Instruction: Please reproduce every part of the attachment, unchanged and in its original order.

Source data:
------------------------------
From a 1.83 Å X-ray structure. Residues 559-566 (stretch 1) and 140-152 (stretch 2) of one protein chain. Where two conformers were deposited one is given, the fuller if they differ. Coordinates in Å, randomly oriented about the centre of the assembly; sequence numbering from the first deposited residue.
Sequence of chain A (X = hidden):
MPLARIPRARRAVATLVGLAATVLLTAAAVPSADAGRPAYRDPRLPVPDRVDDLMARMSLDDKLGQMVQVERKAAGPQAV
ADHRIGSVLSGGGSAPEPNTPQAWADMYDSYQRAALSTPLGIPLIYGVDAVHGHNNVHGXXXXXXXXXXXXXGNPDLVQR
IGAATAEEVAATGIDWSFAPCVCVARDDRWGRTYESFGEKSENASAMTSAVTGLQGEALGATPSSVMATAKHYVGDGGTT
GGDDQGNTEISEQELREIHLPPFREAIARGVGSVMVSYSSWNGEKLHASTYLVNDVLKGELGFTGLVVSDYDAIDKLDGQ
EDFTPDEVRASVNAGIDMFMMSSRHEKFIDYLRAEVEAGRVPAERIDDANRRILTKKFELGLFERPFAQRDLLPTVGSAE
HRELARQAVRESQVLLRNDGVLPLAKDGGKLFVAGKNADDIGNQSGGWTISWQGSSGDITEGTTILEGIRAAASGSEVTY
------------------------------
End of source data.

From a 1.83 Å X-ray structure. Residues 559-566 (stretch 1) and 140-152 (stretch 2) of one protein chain. Where two conformers were deposited one is given, the fuller if they differ. Coordinates in Å, randomly oriented about the centre of the assembly; sequence numbering from the first deposited residue.
Sequence of chain A (X = hidden):
MPLARIPRARRAVATLVGLAATVLLTAAAVPSADAGRPAYRDPRLPVPDRVDDLMARMSLDDKLGQMVQVERKAAGPQAV
ADHRIGSVLSGGGSAPEPNTPQAWADMYDSYQRAALSTPLGIPLIYGVDAVHGHNNVHGXXXXXXXXXXXXXGNPDLVQR
IGAATAEEVAATGIDWSFAPCVCVARDDRWGRTYESFGEKSENASAMTSAVTGLQGEALGATPSSVMATAKHYVGDGGTT
GGDDQGNTEISEQELREIHLPPFREAIARGVGSVMVSYSSWNGEKLHASTYLVNDVLKGELGFTGLVVSDYDAIDKLDGQ
EDFTPDEVRASVNAGIDMFMMSSRHEKFIDYLRAEVEAGRVPAERIDDANRRILTKKFELGLFERPFAQRDLLPTVGSAE
HRELARQAVRESQVLLRNDGVLPLAKDGGKLFVAGKNADDIGNQSGGWTISWQGSSGDITEGTTILEGIRAAASGSEVTY